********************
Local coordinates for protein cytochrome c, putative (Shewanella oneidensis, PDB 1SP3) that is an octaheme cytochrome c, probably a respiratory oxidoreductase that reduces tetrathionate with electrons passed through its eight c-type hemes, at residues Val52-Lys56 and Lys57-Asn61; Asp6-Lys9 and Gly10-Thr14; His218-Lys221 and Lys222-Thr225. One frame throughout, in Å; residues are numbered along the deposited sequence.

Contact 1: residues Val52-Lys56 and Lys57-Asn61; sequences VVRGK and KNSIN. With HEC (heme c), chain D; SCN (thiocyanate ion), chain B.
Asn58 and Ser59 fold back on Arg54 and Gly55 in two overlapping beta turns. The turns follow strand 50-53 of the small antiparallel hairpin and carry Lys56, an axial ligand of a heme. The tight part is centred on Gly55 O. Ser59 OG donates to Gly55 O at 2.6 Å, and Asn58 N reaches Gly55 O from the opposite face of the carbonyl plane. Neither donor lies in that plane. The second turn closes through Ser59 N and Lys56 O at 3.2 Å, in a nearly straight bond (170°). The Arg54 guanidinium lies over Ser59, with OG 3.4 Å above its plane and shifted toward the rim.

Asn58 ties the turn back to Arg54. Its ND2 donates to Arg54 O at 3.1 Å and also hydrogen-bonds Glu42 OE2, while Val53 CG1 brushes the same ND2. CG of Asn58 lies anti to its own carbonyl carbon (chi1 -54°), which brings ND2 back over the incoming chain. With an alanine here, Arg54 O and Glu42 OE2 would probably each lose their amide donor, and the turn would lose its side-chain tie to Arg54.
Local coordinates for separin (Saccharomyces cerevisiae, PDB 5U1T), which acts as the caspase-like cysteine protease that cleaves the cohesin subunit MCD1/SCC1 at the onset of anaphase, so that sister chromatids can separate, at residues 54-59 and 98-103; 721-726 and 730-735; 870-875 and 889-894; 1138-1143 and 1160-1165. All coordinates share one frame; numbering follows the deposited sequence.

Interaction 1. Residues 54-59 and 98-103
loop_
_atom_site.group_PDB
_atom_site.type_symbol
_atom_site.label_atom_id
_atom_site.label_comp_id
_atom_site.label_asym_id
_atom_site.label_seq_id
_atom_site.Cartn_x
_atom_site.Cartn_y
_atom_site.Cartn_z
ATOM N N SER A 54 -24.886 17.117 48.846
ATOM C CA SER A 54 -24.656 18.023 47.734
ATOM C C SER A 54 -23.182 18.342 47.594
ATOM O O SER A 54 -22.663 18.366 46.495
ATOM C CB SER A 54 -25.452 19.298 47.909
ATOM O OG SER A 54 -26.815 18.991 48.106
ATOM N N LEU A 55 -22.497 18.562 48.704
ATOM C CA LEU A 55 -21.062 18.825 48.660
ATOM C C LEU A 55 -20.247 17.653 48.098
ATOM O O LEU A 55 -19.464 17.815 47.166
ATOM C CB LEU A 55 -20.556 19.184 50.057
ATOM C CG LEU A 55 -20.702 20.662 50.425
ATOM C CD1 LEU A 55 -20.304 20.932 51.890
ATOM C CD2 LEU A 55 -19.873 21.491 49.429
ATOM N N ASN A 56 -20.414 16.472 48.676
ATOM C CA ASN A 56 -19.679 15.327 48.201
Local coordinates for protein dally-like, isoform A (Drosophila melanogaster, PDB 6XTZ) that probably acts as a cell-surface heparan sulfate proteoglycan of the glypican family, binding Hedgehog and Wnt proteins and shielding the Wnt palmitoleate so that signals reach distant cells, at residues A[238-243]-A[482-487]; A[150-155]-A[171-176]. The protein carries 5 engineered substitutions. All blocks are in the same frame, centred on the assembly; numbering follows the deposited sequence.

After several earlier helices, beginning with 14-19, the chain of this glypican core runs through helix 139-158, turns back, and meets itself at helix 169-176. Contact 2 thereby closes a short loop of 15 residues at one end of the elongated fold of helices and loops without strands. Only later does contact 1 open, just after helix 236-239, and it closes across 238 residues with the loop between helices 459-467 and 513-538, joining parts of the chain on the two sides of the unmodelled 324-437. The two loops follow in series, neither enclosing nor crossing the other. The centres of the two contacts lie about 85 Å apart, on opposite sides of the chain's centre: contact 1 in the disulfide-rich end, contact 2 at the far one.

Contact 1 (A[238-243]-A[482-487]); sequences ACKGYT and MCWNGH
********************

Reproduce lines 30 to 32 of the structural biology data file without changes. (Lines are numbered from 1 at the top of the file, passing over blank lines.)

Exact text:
ATOM C CD2 LEU A 55 -19.873 21.491 49.429
ATOM N N ASN A 56 -20.414 16.472 48.676
ATOM C CA ASN A 56 -19.679 15.327 48.201